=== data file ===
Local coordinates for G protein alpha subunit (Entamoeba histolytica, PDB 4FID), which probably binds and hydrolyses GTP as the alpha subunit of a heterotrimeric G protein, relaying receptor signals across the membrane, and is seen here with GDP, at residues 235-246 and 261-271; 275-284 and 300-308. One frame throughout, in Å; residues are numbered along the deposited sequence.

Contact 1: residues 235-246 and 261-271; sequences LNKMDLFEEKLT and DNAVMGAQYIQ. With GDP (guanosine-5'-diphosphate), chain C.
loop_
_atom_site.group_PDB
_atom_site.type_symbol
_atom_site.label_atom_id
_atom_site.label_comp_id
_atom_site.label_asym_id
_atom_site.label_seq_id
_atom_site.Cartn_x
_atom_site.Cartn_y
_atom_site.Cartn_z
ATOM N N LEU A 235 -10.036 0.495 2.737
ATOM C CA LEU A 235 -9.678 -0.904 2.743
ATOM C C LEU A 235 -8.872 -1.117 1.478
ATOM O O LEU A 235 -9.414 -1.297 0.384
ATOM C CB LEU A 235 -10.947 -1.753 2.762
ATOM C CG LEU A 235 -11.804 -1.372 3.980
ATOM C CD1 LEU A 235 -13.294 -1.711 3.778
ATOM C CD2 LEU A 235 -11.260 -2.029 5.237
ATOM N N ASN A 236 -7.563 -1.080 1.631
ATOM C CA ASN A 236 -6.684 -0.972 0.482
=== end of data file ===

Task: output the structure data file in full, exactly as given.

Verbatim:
Local coordinates for G protein alpha subunit (Entamoeba histolytica, PDB 4FID), which probably binds and hydrolyses GTP as the alpha subunit of a heterotrimeric G protein, relaying receptor signals across the membrane, and is seen here with GDP, at residues 235-246 and 261-271; 275-284 and 300-308. One frame throughout, in Å; residues are numbered along the deposited sequence.

Contact 1: residues 235-246 and 261-271; sequences LNKMDLFEEKLT and DNAVMGAQYIQ. With GDP (guanosine-5'-diphosphate), chain C.
loop_
_atom_site.group_PDB
_atom_site.type_symbol
_atom_site.label_atom_id
_atom_site.label_comp_id
_atom_site.label_asym_id
_atom_site.label_seq_id
_atom_site.Cartn_x
_atom_site.Cartn_y
_atom_site.Cartn_z
ATOM N N LEU A 235 -10.036 0.495 2.737
ATOM C CA LEU A 235 -9.678 -0.904 2.743
ATOM C C LEU A 235 -8.872 -1.117 1.478
ATOM O O LEU A 235 -9.414 -1.297 0.384
ATOM C CB LEU A 235 -10.947 -1.753 2.762
ATOM C CG LEU A 235 -11.804 -1.372 3.980
ATOM C CD1 LEU A 235 -13.294 -1.711 3.778
ATOM C CD2 LEU A 235 -11.260 -2.029 5.237
ATOM N N ASN A 236 -7.563 -1.080 1.631
ATOM C CA ASN A 236 -6.684 -0.972 0.482